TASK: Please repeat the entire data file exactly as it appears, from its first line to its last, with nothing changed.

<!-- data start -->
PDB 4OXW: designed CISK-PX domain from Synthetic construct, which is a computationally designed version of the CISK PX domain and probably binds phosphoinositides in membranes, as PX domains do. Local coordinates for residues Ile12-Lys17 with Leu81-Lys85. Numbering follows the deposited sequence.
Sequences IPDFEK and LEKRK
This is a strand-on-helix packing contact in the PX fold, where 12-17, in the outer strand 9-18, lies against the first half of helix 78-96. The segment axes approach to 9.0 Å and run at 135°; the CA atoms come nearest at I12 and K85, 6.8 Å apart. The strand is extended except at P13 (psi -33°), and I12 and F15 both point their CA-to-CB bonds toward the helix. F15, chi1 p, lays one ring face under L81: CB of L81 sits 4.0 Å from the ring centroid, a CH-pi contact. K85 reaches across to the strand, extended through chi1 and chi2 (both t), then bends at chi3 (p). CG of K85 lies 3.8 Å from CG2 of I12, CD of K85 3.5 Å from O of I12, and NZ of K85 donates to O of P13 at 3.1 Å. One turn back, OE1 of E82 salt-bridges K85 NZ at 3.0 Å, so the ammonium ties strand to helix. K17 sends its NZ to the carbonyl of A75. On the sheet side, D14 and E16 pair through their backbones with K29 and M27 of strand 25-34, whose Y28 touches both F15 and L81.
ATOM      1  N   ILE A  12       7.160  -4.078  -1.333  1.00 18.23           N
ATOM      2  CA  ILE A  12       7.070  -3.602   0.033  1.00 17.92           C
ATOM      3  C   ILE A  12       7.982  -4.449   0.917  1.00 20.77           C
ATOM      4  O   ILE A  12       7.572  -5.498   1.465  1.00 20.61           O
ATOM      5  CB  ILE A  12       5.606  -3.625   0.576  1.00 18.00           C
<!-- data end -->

PDB 4OXW: designed CISK-PX domain from Synthetic construct, which is a computationally designed version of the CISK PX domain and probably binds phosphoinositides in membranes, as PX domains do. Local coordinates for residues Ile12-Lys17 with Leu81-Lys85. Numbering follows the deposited sequence.
Sequences IPDFEK and LEKRK
This is a strand-on-helix packing contact in the PX fold, where 12-17, in the outer strand 9-18, lies against the first half of helix 78-96. The segment axes approach to 9.0 Å and run at 135°; the CA atoms come nearest at I12 and K85, 6.8 Å apart. The strand is extended except at P13 (psi -33°), and I12 and F15 both point their CA-to-CB bonds toward the helix. F15, chi1 p, lays one ring face under L81: CB of L81 sits 4.0 Å from the ring centroid, a CH-pi contact. K85 reaches across to the strand, extended through chi1 and chi2 (both t), then bends at chi3 (p). CG of K85 lies 3.8 Å from CG2 of I12, CD of K85 3.5 Å from O of I12, and NZ of K85 donates to O of P13 at 3.1 Å. One turn back, OE1 of E82 salt-bridges K85 NZ at 3.0 Å, so the ammonium ties strand to helix. K17 sends its NZ to the carbonyl of A75. On the sheet side, D14 and E16 pair through their backbones with K29 and M27 of strand 25-34, whose Y28 touches both F15 and L81.
ATOM      1  N   ILE A  12       7.160  -4.078  -1.333  1.00 18.23           N
ATOM      2  CA  ILE A  12       7.070  -3.602   0.033  1.00 17.92           C
ATOM      3  C   ILE A  12       7.982  -4.449   0.917  1.00 20.77           C
ATOM      4  O   ILE A  12       7.572  -5.498   1.465  1.00 20.61           O
ATOM      5  CB  ILE A  12       5.606  -3.625   0.576  1.00 18.00           C